1 Wednesday, 29 August 2007
2 [Open session]
3 [The accused entered court]
4 --- Upon commencing at 2.28 p.m.
5 JUDGE AGIUS: Good afternoon, Madam Registrar and good afternoon,
6 everybody. Could you kindly call the case, please.
7 THE REGISTRAR: Good afternoon, Your Honours. This is case number
8 IT-05-88-T, the Prosecutor versus Vujadin Popovic et al.
9 JUDGE AGIUS: Merci. I notice that all the accused are present.
10 From the Defence teams, I notice the absence of Mr. Krgovic and
11 Mr. Ostojic. That's about it. Prosecution I notice the presence of
12 Mr. McCloskey and Mr. Thayer.
13 I understand there is some preliminary. Yes, Mr. McCloskey.
14 MR. McCLOSKEY: Yes, good afternoon, Mr. President.
15 JUDGE AGIUS: Good afternoon.
16 MR. McCLOSKEY: Your Honours, everyone. Could we go into private
17 session just briefly.
18 JUDGE AGIUS: Of course. Let's go into private session briefly.
19 [Private session]
22 [Open session]
23 JUDGE AGIUS: Before I give you the floor, Mr. McCloskey, we are
24 sitting pursuant to Rule 15 bis. Judge Stole, although he was here this
25 morning, is not feeling well at all and he has asked me to relieve him.
1 So he hopes to be able to join us tomorrow. That's number 1.
2 Number 2, yesterday, you know that we had this inconvenient power
3 outage. We convened you all here for a short while at 5.00. We were
4 under the impression that the sitting was not being recorded. It now
5 transpires that it was recorded and since it seems that it was not
6 transmitted due to having been considered to be in closed session, when it
7 shouldn't, and we wouldn't have conducted it in closed session, we are
8 just declaring that it should be considered to be a sitting held in open,
9 public session, and not in closed session. So it should be made available
10 to whoever requires a transcript thereof. Having said that, let's go back
11 to private session for a while, please.
12 [Private session]
11 Pages 14424-14425 redacted. Private session
24 [Open session]
25 JUDGE AGIUS: We are in open session. Please go ahead.
1 MR. ZIVANOVIC: I'd like to raise the issue of disclosing of
2 information report from June 2000 as to Prosecution Witness 109. He is
3 scheduled to testify here with a conference link on this Friday and I got
4 information report in a redacted form from the Prosecution. I'd ask them
5 to provide me with an unredacted form of this report, and this morning,
6 they refused to do that. I was notified that the redactions are related
7 to the address and some contact details of the witness but I see from the
8 same report that the witness refused to give any address or contact
9 details, so I need this report in unredacted form so -- for proper
10 preparation of my cross-examination, and I'd ask the Chamber to order the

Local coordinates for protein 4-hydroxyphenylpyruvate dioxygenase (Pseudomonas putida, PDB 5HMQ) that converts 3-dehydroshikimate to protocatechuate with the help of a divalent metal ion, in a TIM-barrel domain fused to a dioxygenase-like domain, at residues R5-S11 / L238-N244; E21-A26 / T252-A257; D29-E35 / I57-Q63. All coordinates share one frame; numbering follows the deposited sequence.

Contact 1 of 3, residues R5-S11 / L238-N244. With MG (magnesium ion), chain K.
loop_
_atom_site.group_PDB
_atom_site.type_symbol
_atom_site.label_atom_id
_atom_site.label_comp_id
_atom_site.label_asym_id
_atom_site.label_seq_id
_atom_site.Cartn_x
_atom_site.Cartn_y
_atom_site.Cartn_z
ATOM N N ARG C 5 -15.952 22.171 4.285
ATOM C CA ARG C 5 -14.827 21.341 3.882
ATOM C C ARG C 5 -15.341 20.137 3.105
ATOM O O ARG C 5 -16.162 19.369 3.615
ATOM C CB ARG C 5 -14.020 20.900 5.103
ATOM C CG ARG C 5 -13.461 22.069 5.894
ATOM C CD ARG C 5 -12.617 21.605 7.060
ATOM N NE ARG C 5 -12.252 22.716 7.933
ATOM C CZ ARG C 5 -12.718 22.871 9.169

11 Prosecution to disclose this information report in its entirety without
13 JUDGE AGIUS: Yes. We are talking of Witness PW-109. That's his,
14 nom de plume, his pseudonym. Who is going to respond to that?
15 Mr. Thayer? I suggest you first give information as to what the redacted
16 parts actually refer to and then respond to the rest.
17 MR. THAYER: Good afternoon, Mr. President, Your Honours.
18 JUDGE AGIUS: Good afternoon.
19 MR. THAYER: Good afternoon, everyone. Just to be on the safe
20 side, if we could move into closed session or private session for this?
21 JUDGE AGIUS: Let's go into private session.
22 [Private session]
11 Page 14428 redacted. Private session
6 [Open session]
7 [The witness entered court]
8 JUDGE AGIUS: Good afternoon to you, Gospodin Lazarevic.
9 THE WITNESS: [Interpretation] Good afternoon.
10 JUDGE AGIUS: And welcome to this Tribunal. You're about to start
11 giving the evidence that you would have started giving yesterday.
12 Unfortunately you know what happened. We had a power outage. I'm sure
13 that was explained to you and that's why your testimony has been delayed
14 for today. I'm sorry for that but it was beyond our control.
15 Before you start your testimony, you are bound by our rules to
16 make a solemn declaration that you will be testifying the truth. The text
17 of the solemn declaration is being handed to you now. Please read it out
18 aloud and that will be your solemn undertaking with us.
19 THE WITNESS: [Interpretation] I solemnly declare that I will speak
20 the truth, the whole truth and nothing but the truth.
21 WITNESS: DAMJAN LAZAREVIC
22 [Witness answered through interpreter]
23 JUDGE AGIUS: I thank you, Mr. Lazarevic. Please make yourself
25 Now, Mr. Lazarevic, you are here to testify on certain events that
1 the Prosecution alleges to have taken place in July of 1995. You will be
2 asked questions by the -- Mr. Thayer for the Prosecution and then by the
3 various Defence teams, but before Mr. Thayer starts with his questions, I
4 need to explain to you or caution you on a right that you enjoy under our
5 rules. It is being suggested or alleged that you were -- you lived
6 through some of the events that are alleged by the Prosecution, and it is
7 not to be excluded that questions could be put to you by either Mr. Thayer
8 or by any of the Defence teams which, if you answer truthfully, could tend
9 to incriminate you.
10 I am not telling you that there will be such questions but just in
11 case such questions are put to you, then you can -- you have a right to
12 ask the three of us up here to exempt you from answering such questions.